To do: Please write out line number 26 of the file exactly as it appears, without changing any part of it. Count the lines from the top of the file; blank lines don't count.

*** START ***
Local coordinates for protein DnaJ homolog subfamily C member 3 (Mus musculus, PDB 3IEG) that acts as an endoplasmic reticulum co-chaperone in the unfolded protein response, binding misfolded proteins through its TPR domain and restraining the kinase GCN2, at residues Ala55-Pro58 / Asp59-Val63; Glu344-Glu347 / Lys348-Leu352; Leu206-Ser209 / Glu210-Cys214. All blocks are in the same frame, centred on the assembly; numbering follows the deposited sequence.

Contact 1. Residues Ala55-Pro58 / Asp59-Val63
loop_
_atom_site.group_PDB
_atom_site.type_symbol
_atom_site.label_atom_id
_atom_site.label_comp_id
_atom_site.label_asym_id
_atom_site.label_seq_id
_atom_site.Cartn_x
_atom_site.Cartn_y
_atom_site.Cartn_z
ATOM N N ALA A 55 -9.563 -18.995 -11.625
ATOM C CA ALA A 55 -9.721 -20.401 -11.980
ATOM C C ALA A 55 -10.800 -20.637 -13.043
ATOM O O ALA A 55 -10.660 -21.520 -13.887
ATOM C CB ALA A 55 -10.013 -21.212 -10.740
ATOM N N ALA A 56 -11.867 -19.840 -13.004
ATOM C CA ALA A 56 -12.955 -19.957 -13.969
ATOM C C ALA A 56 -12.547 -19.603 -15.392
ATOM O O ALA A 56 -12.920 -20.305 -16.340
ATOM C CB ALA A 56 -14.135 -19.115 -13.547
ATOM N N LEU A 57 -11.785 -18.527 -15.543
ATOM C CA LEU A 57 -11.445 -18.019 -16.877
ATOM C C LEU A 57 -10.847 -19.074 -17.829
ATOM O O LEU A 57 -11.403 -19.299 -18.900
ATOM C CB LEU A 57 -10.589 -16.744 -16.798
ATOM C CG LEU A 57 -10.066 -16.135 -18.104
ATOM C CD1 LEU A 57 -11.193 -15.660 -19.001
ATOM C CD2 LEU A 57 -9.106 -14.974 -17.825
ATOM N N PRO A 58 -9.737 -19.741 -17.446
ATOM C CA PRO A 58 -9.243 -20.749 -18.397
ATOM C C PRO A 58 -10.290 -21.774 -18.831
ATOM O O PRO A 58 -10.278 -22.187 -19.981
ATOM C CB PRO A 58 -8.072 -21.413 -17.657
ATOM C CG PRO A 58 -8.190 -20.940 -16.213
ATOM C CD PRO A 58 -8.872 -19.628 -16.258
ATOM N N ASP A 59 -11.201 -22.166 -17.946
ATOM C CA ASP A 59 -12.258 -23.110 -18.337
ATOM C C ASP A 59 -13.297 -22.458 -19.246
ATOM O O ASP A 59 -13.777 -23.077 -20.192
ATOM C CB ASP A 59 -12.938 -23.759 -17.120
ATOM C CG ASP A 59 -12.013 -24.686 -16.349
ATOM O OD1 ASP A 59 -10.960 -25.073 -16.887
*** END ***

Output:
ATOM O O LEU A 57 -11.403 -19.299 -18.900